|Oct9-10, 12:20 PM||#1|
Einstein against Quantum theory
Im currently reading Entanglement by Amir D. Aczel. It explains the arguments for and against quantum theory at the Solvay Conference in 1930. At the conference Einstein told Bohr that he could refute the uncertainty principle for energy and time. Einstein said he designed a box with an opening in one of its walls, where a door is placed, controlled by a clock inside the box. The box is filled with radiation and weighed. The door is opened for a split second, allowing one photon to escape. The box is weighed again, from the weight difference, one can deduce the energy of the photon and thus can determine the photons energy and the time of its passage(refuting the uncertainty principle). The way Bohr found a flaw was to say that Einstein failed to account for the fact that weighing the box amounts to observing its displacement within the gravitational field. The imprecision in the displacement of the box generates an uncertainty in the determination of the mass-and hence the energy-of the photon. When the box is displaced, so is the clock inside it. It now ticks in a gravitational field that is slightly different from before. Can someone please help me understand Bohrs answer because Im having a hard time understanding why Einsteins contraption couldnt work? Why is the box displaced when you weigh it the second time?
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|Oct9-10, 01:53 PM||#2|
On a historic aside, I believe the principal source of this anecdote is Bohr's book "Discussions with Einstein ...", where Bohr's description of the discussion is less adversarial, noting "Einstein himself contributed effectively" to resolving the challenge. If your book doesn't have an illustration, it might help to look at the one from Bohr's book, reproduced here.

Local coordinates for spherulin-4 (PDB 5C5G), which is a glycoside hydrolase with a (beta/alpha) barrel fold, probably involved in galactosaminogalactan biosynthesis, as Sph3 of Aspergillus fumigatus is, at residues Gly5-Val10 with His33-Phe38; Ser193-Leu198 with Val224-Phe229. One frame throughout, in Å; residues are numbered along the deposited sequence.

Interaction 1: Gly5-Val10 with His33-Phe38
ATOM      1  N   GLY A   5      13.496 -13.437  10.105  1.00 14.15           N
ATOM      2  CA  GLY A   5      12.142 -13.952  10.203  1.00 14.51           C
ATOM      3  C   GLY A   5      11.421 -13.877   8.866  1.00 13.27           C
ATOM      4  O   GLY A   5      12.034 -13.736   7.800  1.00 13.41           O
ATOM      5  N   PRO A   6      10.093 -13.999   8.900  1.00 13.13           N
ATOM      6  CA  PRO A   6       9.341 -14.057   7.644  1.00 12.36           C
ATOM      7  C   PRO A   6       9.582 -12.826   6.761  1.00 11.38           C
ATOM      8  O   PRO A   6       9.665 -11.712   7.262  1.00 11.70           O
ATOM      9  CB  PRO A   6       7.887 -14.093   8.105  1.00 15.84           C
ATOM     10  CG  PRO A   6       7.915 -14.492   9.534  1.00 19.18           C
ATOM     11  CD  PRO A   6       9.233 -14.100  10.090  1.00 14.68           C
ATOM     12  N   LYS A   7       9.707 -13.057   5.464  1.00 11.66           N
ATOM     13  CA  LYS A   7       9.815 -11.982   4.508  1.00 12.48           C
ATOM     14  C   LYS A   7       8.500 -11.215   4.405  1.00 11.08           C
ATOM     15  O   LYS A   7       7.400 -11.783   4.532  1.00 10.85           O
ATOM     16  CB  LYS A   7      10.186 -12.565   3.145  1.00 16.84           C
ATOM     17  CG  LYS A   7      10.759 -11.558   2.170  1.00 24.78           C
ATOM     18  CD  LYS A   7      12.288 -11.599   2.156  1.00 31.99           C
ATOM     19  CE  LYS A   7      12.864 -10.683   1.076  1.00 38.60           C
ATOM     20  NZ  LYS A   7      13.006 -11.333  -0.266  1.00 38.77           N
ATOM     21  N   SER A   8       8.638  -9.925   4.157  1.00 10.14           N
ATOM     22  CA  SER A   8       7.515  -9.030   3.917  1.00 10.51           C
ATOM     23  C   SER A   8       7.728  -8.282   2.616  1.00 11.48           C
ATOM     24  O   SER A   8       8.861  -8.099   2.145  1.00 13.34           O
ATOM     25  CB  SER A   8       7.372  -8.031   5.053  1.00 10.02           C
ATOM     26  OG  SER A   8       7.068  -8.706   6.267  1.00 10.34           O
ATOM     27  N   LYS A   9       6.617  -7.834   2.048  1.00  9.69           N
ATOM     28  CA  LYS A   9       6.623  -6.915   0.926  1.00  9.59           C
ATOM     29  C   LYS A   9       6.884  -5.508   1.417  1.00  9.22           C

So you have this box on a scale, and to measure its mass, you're measuring its displacement on this scale. The idea is that due to the clock, you can know exactly when the photon left the box. The crux is that this will accelerate the box in the gravitational field, which due to GR, will dilate the time of the clock. When you put this time-dilation together with the momentum-position uncertainty and E=mc^2, you get back the time-energy uncertainty relation.
|Oct9-10, 02:08 PM||#3|
Is it time that is accelerating the box in the gravitational field or is it the fact that you are trying to measure this time itself. I hope this makes sense.
|einstein, entanglement, quantum theory|
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